Conformance Level: One of the following levels of conformance is met in full.
- Level A: For Level A conformance (the minimum level of conformance), the Web page satisfies all the Level A Success Criteria, or a conforming alternate version is provided.
- Level AA: For Level AA conformance, the Web page satisfies all the Level A and Level AA Success Criteria, or a Level AA conforming alternate version is provided.
- Level AAA: For Level AAA conformance, the Web page satisfies all the Level A, Level AA and Level AAA Success Criteria, or a Level AAA conforming alternate version is provided.
Full pages: Conformance (and conformance level) is for full Web page(s) only, and cannot be achieved if part of a Web page is excluded.
Complete processes: When a Web page is one of a series of Web pages presenting a process (i.e., a sequence of steps that need to be completed in order to accomplish an activity), all Web pages in the process conform at the specified level or better. (Conformance is not possible at a particular level if any page in the process does not conform at that level or better.)
Only Accessibility-Supported Ways of Using Technologies: Only accessibility-supported ways of using technologies are relied upon to satisfy the success criteria. Any information or functionality that is provided in a way that is not accessibility supported is also available in a way that is accessibility supported. [That is, the methods used to satisfy WCAG requirements are done in such a way that all content is available to people using assistive technology.]
Non-Interference: If technologies are used in a way that is not accessibility supported, or if they are used in a non-conforming way, then they do not block the ability of users to access the rest of the page. In addition, the Web page as a whole continues to meet the conformance requirements under each of the following conditions:
- when any technology that is not relied upon is turned on in a user agent,
- when any technology that is not relied upon is turned off in a user agent, and
- when any technology that is not relied upon is not supported by a user agent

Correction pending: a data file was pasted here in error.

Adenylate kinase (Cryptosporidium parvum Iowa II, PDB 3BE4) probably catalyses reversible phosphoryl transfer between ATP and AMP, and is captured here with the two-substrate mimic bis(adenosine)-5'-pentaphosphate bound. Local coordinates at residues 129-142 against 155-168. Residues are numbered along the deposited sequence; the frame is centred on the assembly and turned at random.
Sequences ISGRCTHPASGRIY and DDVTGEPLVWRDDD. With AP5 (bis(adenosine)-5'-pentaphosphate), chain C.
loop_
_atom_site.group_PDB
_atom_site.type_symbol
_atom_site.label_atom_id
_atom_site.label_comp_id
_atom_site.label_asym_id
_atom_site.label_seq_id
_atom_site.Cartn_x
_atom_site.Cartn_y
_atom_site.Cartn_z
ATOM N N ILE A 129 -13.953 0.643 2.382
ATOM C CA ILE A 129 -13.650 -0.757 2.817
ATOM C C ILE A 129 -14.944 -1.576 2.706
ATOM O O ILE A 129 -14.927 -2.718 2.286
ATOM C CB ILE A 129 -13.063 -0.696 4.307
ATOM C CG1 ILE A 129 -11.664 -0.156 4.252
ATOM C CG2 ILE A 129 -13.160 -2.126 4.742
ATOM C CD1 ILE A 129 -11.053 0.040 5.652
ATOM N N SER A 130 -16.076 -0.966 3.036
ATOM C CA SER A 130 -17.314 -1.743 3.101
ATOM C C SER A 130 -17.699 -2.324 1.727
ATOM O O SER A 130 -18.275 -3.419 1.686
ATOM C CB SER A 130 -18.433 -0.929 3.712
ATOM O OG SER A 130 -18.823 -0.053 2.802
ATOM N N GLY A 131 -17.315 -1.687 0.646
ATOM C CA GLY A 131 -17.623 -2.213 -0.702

In addition, the following success criteria apply to all content on the page, including content that is not otherwise relied upon to meet conformance, because failure to meet them could interfere with any use of the page:
- 4.2 – Audio Control,
- 1.2 – No Keyboard Trap,
- 3.1 – Three Flashes or Below Threshold, and
- 2.2 – Pause, Stop, Hide.
The first three requirements relate to the level of conformance. (Requirements four and five ensure that technology is able to access the content.) WCAG calls these Level A, Level AA (which encompasses Level A), and Level AAA (which encompasses Levels A and AA).
When WCAG 2.0 is referenced in regulations, resolution agreements, and court orders, the WCAG 2.0 conformance level required is generally Level AA.
WCAG 2.0 Conformance Levels
The different levels of WCAG 2.0 conformance might be summarized this way:
- Level A is the minimum requirements needed for a page to be considered accessible. It includes criteria such as all non-text content (like images) have textual equivalents, that all content is accessible via the keyboard, that all form elements have labels or instructions, and that assistive technologies (like screen readers) can determine what the content is. If a site meets these and other Level A criteria, it will be somewhat accessible to those with disabilities, including people who are using assistive technology, like screen readers.
- Level AA requirements ensure that content achieves a greater degree of accessibility. For example, Level AA criteria require that text and background have a minimum level of contrast, that all content is organized under clear headings and labels, and that navigation is consistent (for example, throughout a website). People with disabilities will have an easier time accessing content that meets Level AA criteria than they would with content that only meets Level A.